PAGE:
There are many markdown parsers in Python. Misaka was my favorite one. However, misaka is deprecated now, and the successor which is called hoedown still has issues to solve. That's why it is a was. But I still love it.
Here is a list of markdown parsers for Python in my knowledge:
- Misaka: A python binding for Sundown. (CPython required)
- Hoedown: A python binding for Hoedown, successor of Misaka.
- Discount: A python binding for Discount. (CPython required)
- cMarkdown: Markdown for Python, accelerated by C. (CPython required)
- Markdown: A pure markdown parser, the very first implementation.
- Markdown2: Another pure markdown parser.
And I've just released another pure markdown parser too, which is called mistune.
Misaka was my favorite markdown parser. It is a python binding of Sundown, which means that it has all the features that Sundown provides.
It is super fast! Actually, it is the top one in my benchmarks. Since it is a binding of a C library, no wonder that it is this fast. If speed is what you want, you should try misaka, and as well as other bindings of a C library.
But misaka is more than speed. It is the custom renderer feature that catches my heart. I am so fond of it, that's why I implement the custom renderer feature in my own markdown parser mistune.
A quick and very useful sample is code highlighting.
However, it is a binding of a C libary. It requires CPython, if you prefer PyPy, you have no access to it. Some App Engines have a limitation on compiling C libraries too, you can't use misaka in this case. And even if you are using CPython, it is still difficult to install it on a Windows OS.
Visual Studio's support for C is not optimal and most VS compilers are missing stdint.h, which is needed to compile Misaka.
If you are on a Windows, may god helps you. I don't care it a shit.
Footnote feature is missing in Misaka. Maybe many of you don't need such a thing, in this case, misaka has nothing bad. It is stable, efficient, and has many GFM features.
The only trouble is Sundown is deprecated.1
Because the Sundown library is deprecated, here comes hoedown2, which is the fork of the original Sundown. It has a Python binding also called as hoedown.
Since Hoedown is the successor of Sundown, and python-hoedown is the successor of Misaka, all features that misaka has, python-hoedown has them too. But python-hoedown is more than that.
- It is PyPy compatible.
- It has footnote feature.
It looks promissing, and even misaka's author recommends it. I've tried it, but failed with one issue, a magic error that I can't do anything:
This isssue is not fixed yet. Once it does,
hoedown would be a good choice for non-AE users.
Updated at Jun 23, 2014: you can use Hoep as the Python Binding.
cMarkdown & Discount
cMarkdown is much like Misaka, except that it is based on upskirt3 rather than sundown. The history is very interesting, sundown is a fork of upskirt, hoedown is a fork of sundown. And now, sundown is deprecated, upskirt is missing. The new markdown parser that vmg promised is still not available.
cMarkdown has all the disadvantages of Misaka, and it is a little slower than Misaka. This means you really should use misaka instead of cMarkdown.
Discount is a joke for me, I can't even install it successfully! There is not much to say. But I do know that Discount is slower than Sundown.
Markdown & Markdown2
Python-Markdown is the very first markdown parser in pure Python. It is good, except the documentation. However, I miss the renderer feature in misaka, which is not in Python-Markdown.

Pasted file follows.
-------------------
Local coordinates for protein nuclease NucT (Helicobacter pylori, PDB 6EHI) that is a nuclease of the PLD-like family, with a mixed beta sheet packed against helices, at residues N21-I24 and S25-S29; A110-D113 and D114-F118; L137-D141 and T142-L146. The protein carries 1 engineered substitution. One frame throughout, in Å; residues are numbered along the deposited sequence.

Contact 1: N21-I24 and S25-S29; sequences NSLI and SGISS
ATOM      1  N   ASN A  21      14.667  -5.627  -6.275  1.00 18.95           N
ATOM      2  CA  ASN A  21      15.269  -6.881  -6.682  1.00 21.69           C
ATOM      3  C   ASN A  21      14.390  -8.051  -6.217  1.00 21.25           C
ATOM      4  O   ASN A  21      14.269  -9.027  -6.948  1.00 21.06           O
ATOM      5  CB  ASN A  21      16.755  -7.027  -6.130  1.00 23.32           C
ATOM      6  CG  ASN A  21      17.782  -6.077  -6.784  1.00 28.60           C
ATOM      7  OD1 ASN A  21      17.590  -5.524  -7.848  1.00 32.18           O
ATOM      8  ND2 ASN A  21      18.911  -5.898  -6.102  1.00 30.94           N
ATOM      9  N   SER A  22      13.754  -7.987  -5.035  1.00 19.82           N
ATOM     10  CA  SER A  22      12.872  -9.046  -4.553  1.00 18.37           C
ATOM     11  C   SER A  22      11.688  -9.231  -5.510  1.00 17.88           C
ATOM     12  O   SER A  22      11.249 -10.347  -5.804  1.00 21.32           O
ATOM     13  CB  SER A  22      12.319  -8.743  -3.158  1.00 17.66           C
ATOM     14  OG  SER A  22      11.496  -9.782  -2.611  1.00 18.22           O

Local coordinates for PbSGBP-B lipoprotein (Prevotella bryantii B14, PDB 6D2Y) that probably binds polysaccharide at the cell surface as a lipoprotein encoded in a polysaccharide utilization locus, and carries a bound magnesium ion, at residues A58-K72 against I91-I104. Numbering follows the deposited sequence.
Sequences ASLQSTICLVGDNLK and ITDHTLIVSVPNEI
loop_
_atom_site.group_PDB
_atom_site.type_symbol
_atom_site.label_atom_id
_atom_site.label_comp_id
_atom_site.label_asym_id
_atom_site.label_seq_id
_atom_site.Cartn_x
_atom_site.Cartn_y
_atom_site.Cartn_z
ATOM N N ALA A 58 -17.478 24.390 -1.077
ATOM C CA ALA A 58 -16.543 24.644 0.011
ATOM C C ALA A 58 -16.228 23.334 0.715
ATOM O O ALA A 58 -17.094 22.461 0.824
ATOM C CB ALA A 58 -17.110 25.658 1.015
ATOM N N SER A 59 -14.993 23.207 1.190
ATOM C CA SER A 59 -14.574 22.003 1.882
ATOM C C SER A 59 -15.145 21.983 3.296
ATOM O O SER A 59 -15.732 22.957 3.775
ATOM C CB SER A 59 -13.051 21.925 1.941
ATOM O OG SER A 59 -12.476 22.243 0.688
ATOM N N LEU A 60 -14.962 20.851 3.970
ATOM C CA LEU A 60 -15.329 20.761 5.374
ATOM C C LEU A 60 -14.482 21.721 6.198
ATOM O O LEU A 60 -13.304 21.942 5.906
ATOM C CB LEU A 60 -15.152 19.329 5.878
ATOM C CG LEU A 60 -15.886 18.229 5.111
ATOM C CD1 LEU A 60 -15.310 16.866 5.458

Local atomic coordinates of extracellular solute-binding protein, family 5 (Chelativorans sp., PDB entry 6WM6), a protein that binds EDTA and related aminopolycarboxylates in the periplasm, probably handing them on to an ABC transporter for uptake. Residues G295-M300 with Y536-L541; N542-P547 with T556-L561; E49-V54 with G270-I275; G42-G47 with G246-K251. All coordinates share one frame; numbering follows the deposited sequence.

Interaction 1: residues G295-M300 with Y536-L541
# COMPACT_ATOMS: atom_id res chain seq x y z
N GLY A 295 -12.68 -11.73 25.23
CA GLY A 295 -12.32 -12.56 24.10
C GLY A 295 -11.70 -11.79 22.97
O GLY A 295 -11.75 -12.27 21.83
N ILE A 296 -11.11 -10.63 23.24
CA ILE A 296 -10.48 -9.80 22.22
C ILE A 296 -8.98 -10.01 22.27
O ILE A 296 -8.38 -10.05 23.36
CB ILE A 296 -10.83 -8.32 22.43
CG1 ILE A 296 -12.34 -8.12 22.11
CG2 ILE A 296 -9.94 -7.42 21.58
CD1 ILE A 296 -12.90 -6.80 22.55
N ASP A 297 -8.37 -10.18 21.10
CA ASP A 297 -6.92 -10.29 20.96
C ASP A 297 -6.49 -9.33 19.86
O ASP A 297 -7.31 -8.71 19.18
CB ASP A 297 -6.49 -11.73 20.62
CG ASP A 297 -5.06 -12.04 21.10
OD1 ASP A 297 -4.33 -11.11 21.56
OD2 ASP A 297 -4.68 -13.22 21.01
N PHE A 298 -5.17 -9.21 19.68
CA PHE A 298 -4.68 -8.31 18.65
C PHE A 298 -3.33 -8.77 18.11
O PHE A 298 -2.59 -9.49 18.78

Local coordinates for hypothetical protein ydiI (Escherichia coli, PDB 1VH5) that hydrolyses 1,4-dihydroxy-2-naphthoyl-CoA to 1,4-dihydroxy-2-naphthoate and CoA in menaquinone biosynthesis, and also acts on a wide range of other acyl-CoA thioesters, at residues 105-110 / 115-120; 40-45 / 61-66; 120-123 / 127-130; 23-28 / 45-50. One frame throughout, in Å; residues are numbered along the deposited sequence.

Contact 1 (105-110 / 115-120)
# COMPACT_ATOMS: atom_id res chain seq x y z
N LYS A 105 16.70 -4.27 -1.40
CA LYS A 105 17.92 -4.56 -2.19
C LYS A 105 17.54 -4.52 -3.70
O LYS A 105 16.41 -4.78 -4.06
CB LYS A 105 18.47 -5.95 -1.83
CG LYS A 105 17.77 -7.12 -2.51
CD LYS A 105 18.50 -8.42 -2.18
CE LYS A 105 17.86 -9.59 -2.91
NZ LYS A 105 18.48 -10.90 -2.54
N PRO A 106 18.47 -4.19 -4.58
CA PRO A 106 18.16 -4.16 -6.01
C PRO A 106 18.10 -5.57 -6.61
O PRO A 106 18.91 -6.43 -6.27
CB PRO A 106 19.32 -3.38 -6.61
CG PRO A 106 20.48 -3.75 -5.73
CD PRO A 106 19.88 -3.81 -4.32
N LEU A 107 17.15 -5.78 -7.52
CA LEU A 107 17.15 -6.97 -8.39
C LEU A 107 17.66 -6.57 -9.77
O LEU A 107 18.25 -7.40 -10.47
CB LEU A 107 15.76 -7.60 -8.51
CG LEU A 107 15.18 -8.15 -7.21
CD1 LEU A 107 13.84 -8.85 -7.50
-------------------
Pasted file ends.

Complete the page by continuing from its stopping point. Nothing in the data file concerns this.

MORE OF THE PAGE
Python-Markdown is not that slow as I expected, since Python-Markdown2 calls itself as:
A fast and complete implementation of Markdown in Python.
But it is not true. Python-Markdown2 is much slower than Python-Markdown. I have no idea why it says itself fast. All features that 2 has, the older one has too.
The benchmark shows that Python-Markdown2 is almost twice slower than Python-Markdown. No wonder it is 2.
Mistune is a new (just released) markdown parser. It is the fastest one in all pure Python implementations. Almost 4 times faster4 than Python-Markdown in pure Python environment, almost 5 times faster with Cython's help.
I didn't expect it to be so fast when I wrote it. I know it would be a fast one, but I didn't know that it would be 4 times faster and even 5 times faster.
I have never thought of creating a Markdown parser my own. But it has been months since I reported the issue to Hoedown. The issue is still there, not solved a bit. Because it is a C binding, I am not able to do any help, the only thing I can do is waiting.
I don't use Python-Markdown or Python-Markdown2, because they have no renderer feature, and they are slow.
If you are looking for a fast, full featured5 and pure Python implementation, Mistune is a good choice. It also has renderer feature just like Misaka. You can always influnce the rendering results with custom renderers.
I did a benchmark on my MacBook Air, view the results. You can run the benchmark script yourself: bench.py
Mistune can be compiled with Cython if you have Cython installed already.
The magic happens in the
setup.py script. I'd like to introduce this part another time.
mistune is used by many great projects such as IPython, Rodeo and crossbar.
*This post and all posts in markdown format on this site are rendered with mistune.*
As part of managing the PB Python newsletter, I wanted to develop a simple way towrite emails once using plain text and turn them into responsive HTML emails for the newsletter.In addition, I needed to maintain a static archive page on the blog that links to the content of eachnewsletter. This article shows how to use python tools to transform a markdown file into a responsive HTMLemail suitable for a newsletter as well as a standalone page integrated into a pelican blog.
I am a firm believer in having access to all of the content I create in a simple text format. That is partof the reason why I use pelican for the blog and write all content in restructured text.I also believe in hosting the blog using static HTML so it is fast for readers and simple to distribute.Since I spend a lot of time creating content, I want to make sure I can easily transform it into anotherformat if needed. Plain text files are the best format for my needs.
As I wrote in my previous post, Mailchimp was getting cost prohibitive. In addition, I didnot like playing around with formatting emails. I want to focus on content and turning it intoa clean and responsive email - not working with an online email editor. I also want the newsletterarchives available for people to view and search in a more integrated way with the blog.